Thursday, May 31, 2012

The Star Wars/Raiders Stage Play Mashup

May is now at a close. It's been a banner month for me, Half a Film Student, and for this site, Net-flixation. Why? I posted more this month than ever before! By a lot, too - the record was this April's 17. May's 25 posts were helped along by DJ's long-awaited return to the site with his excellent Double-Dip review of Malice.

And I finally broke 4000 hits for one month! Almost 4400, beating the previous record, 3997. It's just incredible! June will feature more fan-made gems, as well as the "question for the week of" entries. There may be fewer reviews, as I'm contributing elsewhere now, too; I'll link to those entries here, in my "Reviewing With Others" posts.

But not every movie I watch this month will be on assignment, so expect to see my reviews for The Dark Knight Rises, etc, on this site.

This month leaned heavily on fan-made work, and I close it with one piece that's very different from the rest: the winners of the annual Star Wars fan film contest got to play out their vision on the stage. There's nothing quite like a big budget stage adaptation of your own independent movie, huh?

George Lucas was in attendance, which is an honor for any SW fan, much less budding filmmakers. Whatever the complaints about the Prequels (or the altered originals) are, Lucas is still an amazing role model for struggling & indie directors...

Wednesday, May 30, 2012

Gotham City Anti-Drug PSA Posters

I planned May as a month to I share a lot of fan-made gems, but I never guessed there would be so many Batman entries! And I had this one in the pipe for a while, so I might as well post it now.

Some clever person came up with a bunch of anti-drug PSA posters, all based on the Batman Universe.

They're not incredible works of art - I'll have a post on that next month - but they are fairly smart, and I like them. Follow the link to see the other five posters.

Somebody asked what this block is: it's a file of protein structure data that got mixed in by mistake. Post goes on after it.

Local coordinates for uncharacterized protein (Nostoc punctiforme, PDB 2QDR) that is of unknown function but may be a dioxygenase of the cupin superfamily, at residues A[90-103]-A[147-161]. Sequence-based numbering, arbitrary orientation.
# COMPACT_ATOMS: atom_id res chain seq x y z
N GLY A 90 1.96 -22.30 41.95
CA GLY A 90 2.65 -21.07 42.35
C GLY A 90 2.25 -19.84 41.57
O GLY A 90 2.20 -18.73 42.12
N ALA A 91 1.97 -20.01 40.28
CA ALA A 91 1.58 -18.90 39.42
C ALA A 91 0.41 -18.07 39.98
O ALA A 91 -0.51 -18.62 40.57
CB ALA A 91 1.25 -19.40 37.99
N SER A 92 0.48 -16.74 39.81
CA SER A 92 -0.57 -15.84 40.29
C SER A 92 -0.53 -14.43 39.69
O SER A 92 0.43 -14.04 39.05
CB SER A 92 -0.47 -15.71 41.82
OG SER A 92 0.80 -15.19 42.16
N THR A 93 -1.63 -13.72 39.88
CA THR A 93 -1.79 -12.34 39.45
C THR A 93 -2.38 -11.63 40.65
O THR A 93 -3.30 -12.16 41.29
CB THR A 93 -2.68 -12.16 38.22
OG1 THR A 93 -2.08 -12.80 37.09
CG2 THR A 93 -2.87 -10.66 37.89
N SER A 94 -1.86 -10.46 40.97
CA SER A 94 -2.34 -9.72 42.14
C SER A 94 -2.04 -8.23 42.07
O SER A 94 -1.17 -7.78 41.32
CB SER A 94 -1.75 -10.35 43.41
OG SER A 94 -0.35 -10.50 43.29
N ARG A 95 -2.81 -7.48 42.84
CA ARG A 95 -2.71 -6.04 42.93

Tuesday, May 29, 2012

Question for the Week of May 28-June 3: Prometheus II

How could Ridley Scott think this Prometheus trailer would alleviate a smart fan's concerns?
In March, I asked a Question about Prometheus, Ridley Scott's new sorta-prequel to Alien. The main issue was that this story seems completely unnecessary, and there's nothing dumber than answering a question that no one really asked.

Sadly, the above clip is great to watch, but doesn't really address my concerns. No matter how good Prometheus looks, the truth is that we all know this will end in keeping with Alien and Aliens. The story will resolve so that mankind has no knowledge of these deadly buggers, Earth will not be destroyed.

Really, those first two movies made it clear that humans in the future are dealing with unknown monsters. As such, Prometheus obviously will wrap itself up so that mankind still doesn't know what it's up against. Although I'd love to see the movie that's shown in this trailer, I still claim that no one needs a real or semi-real prequel to Alien. Just go in another direction with your big world, guys!

Or fight a totally unrelated, different GD alien. I'm sure future humans ran into a couple.

When you direct a story that everyone knows the ending to, you have to work hard to make it worthwhile. This is often done through plot changes, a twist, or a heavy character element. I still see no such new creativity in the story and look of Prometheus. Maybe in 21 days, the reviews will agree with me; then again, maybe not...

Monday, May 28, 2012

Voice Acting Greats Do a Star Wars Table Read

Last week, courtesy of AV Club (as usual), I learned of something grand: this March, a Comic-Con in Seattle gathered some voice acting greats - Futurama's John Dimaggio (Bender), Billy West (Fry, The Professor, Zoidberg), among other esteemed voice-experts. They read aloud the script to Star Wars: A New Hope - in the style of characters chosen by fans!

Awesome idea. And the gathered brilliant voice artists pull it off beautifully. It's an exquisite pleasure, hearing Jabba the Hut as Tony Soprano, or Han Solo as a PowerPuff Girl! Porky Pig, Calculon, Inspector Gadget, Christopher Walken, Wakko and Yakko... these brilliant actors run wild with their imaginations, and the effect is excellent.

It's a read-through of the first half of the first SW, so expect this to go on for just 80 minutes. It will be worth your time, and I hope that many more of these are staged soon. Thank heaven for the internet, huh?

Friday, May 25, 2012

Don't Get Batman for Your Kid's Party

At least, Chris Nolan's version. It's just gonna be... too gritty. Also, really really funny. This skit drags on (the pinata, specifically), but it's still very inspired and nicely-executed.